Seminars for Screenwriters—Saturday, June 4, marks the launch of the New Mexico Screenwriter's Series. Founders Gene Grant and Marc Calderwood hope to bring monthly seminars and extensive quarterly workshops to New Mexico's growing cabal of would-be screenwriters. How to find an agent, how to negotiate a deal and how to sell a spec script over the Internet are just a few of the topics that will be discussed in the coming months. Grant and Calderwood have recruited an impressive roster of professional film talent to run these regular educational seminars. WGA member Deborah L. Smith will helm the very first monthly program, covering the fundamentals of feature scripting. The seminar is scheduled to take place from 9:30 a.m. to 12:30 p.m. at Rio Grande Studios (6608 Gulton NE). Cost for the monthly seminar is a mere $10. Future guests will include noted Los Angeles screenwriting teacher Jim Mercurio and celebrated Chicago screenwriter Dan Decker. For more information, log on to www.nmscreenwriters.com.
Computerized cartoon is an OK pick for kids, but it's no Pixar.
There are moments in DreamWorks' new computer animated cartoon Madagascar that bring up the uncomfortable funk of DreamWorks' failed “adult” TV series Father of the Pride (performing lions, cushy zoos, celebrity voice casting). Fortunately for DreamWorks (and all of us, for that matter), those moments soon fade into the background as the film settles into familiar “kids' movie lined with pop cultural references for the adults” territory.
Icy cool gangster saga shows that Brits can be bad boys too.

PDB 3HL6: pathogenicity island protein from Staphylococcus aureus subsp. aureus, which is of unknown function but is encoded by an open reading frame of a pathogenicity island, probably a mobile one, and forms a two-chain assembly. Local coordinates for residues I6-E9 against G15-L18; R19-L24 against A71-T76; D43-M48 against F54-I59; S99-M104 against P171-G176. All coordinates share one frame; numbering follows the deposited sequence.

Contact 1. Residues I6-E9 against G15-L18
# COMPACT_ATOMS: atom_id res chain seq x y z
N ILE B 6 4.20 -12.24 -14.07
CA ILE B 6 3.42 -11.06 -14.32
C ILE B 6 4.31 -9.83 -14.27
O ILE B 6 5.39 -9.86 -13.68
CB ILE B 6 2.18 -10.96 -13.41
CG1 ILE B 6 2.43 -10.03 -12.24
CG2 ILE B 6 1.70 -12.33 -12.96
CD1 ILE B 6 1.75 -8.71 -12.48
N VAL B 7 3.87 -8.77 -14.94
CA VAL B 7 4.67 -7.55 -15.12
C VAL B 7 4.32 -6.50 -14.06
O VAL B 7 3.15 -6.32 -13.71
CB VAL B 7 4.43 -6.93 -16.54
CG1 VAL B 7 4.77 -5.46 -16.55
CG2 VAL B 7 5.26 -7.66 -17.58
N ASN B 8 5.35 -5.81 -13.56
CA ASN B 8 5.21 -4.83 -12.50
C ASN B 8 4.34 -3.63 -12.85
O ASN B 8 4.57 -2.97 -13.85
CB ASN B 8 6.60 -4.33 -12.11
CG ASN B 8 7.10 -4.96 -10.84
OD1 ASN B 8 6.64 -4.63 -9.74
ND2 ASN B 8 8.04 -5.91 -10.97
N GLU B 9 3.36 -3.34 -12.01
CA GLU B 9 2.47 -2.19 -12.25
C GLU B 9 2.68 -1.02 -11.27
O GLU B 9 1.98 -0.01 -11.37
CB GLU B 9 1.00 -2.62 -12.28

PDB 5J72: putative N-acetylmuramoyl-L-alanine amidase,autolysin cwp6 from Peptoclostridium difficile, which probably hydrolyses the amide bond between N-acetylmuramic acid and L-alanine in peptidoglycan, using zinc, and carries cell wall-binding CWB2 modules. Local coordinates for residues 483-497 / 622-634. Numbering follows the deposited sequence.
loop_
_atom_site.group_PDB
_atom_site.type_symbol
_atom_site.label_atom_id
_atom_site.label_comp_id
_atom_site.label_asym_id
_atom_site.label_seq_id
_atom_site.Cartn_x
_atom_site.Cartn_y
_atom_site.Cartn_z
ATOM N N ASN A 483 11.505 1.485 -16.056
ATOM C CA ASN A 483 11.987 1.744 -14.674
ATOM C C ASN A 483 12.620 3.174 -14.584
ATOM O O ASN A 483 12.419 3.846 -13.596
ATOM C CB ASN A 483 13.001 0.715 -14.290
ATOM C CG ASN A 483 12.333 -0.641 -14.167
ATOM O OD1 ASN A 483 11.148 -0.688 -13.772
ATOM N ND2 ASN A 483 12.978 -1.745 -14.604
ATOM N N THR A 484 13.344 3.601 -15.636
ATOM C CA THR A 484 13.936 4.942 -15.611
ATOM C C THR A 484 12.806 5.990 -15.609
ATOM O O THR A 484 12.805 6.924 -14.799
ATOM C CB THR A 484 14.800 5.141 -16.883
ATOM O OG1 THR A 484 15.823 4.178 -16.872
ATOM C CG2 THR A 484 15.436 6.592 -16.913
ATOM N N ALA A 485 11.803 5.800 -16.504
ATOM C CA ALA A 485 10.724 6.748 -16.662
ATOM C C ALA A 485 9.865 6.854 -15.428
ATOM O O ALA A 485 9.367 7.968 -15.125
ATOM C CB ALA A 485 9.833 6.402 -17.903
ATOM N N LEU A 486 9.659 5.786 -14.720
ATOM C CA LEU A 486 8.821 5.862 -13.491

As Americans, we love our criminal figures--from Billy the Kid to Bonnie & Clyde to 50 Cent. But we've got nothing on the Brits. The English worship their gangsters with a chic that borders on high fashion. From the gritty gangster films of the '70s (Get Carter, The Long Good Friday) to today's trendy, Tarantino-inspired films of Guy Ritchie (Lock, Stock and Two Smoking Barrels, Snatch), Brits have made the gun-toting, suit-wearing mobster a national icon, right alongside the London Bobby and the soccer hooligan.
And the winner is ...
Stick a fork in this couch potato, the 2004-2005 TV season is officially over. Now we can all sit back, relax and absorb plenty of summer reruns and crappy reality show placeholders until the Fall 2005 season arrives sometime in September.
The Piano in a Factory at National Hispanic Cultural Center
Zhang Meng's whimsical film about a father's attempt to build a piano for his daughter in the wake of his unending marriage.
Friday Filmmakers Coffee at Jean Cocteau Cinema
A Thousand Voices at National Hispanic Cultural CenterMore Recommented Events ››